Grown from the Past: A Short History of Community Gardening in the United States
Vacant Lot Gardens
The first community gardens in the United States were vacant lot gardens started during the economic recession of the 1890s. Detroit was the first city in the United States to create an extensive municipally sponsored urban gardening program using vacant lots in the city. Mayor Hazen Pingree started the program in response to the economic recession that began in 1893, which left many of the city’s industrial laborers, particularly recent Polish and German immigrants, unemployed and hungry.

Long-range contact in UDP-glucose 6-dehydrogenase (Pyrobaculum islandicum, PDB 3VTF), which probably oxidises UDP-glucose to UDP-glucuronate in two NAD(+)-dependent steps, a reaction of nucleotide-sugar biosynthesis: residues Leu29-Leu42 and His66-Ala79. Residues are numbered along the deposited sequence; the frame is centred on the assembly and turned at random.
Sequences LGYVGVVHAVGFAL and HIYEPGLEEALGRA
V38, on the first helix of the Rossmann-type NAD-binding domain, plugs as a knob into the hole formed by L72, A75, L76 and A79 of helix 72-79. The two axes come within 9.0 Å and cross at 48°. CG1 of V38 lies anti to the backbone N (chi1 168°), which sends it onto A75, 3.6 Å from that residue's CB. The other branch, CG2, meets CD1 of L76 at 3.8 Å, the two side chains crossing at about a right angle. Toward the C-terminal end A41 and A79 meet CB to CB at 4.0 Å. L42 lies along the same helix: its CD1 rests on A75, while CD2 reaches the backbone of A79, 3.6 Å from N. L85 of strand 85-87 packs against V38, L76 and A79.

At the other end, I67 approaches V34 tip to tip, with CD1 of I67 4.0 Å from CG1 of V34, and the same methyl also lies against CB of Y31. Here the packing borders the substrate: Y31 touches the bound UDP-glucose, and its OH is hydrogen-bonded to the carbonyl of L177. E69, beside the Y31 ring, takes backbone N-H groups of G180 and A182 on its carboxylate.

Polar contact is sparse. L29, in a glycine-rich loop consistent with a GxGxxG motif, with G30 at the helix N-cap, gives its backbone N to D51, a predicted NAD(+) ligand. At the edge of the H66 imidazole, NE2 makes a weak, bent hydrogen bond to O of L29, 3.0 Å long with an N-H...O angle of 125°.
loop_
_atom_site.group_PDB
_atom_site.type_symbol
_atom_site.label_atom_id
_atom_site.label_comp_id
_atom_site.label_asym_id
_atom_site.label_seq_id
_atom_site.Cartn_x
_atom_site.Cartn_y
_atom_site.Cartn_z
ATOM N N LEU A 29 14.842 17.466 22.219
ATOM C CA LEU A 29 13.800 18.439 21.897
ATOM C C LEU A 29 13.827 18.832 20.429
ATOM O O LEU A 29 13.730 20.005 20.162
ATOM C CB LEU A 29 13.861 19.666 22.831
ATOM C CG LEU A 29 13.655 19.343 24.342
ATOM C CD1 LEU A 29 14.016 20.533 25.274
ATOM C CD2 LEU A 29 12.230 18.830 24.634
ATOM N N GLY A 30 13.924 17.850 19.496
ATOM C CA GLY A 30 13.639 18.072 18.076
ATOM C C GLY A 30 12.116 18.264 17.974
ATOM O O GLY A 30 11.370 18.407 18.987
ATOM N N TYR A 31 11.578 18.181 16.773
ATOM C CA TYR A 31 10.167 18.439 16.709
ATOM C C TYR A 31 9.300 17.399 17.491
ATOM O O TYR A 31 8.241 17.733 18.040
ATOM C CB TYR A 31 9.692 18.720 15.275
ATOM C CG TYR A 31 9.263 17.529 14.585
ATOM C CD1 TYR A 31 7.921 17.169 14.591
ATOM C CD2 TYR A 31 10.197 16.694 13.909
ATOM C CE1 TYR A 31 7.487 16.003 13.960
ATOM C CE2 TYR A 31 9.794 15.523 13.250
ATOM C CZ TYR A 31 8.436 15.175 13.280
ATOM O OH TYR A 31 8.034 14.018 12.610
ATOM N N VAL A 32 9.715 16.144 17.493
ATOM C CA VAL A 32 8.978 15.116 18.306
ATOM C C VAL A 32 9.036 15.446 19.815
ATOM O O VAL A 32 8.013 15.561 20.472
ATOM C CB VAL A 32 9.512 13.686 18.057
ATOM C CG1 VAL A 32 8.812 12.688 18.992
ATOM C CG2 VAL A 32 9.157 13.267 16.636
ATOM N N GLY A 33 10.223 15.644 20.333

Known as “Pingree’s Potato Patches,” the program provided unemployed workers with plots of land on vacant city lots, seeds, and tools, and instructions (printed in three languages) on how to cultivate gardens.
While Pingree’s plan could not fulfill all the demand, it was successful in alleviating some of the hunger and poverty in Detroit. The Detroit Plan was so successful that other cities from Boston to San Francisco developed similar plans.
Participation in Detroit’s vacant lot gardening program, like most, tapered off by 1900 once the economy began to improve. Philadelphia, however, developed a particularly robust program that lasted into the 1920s.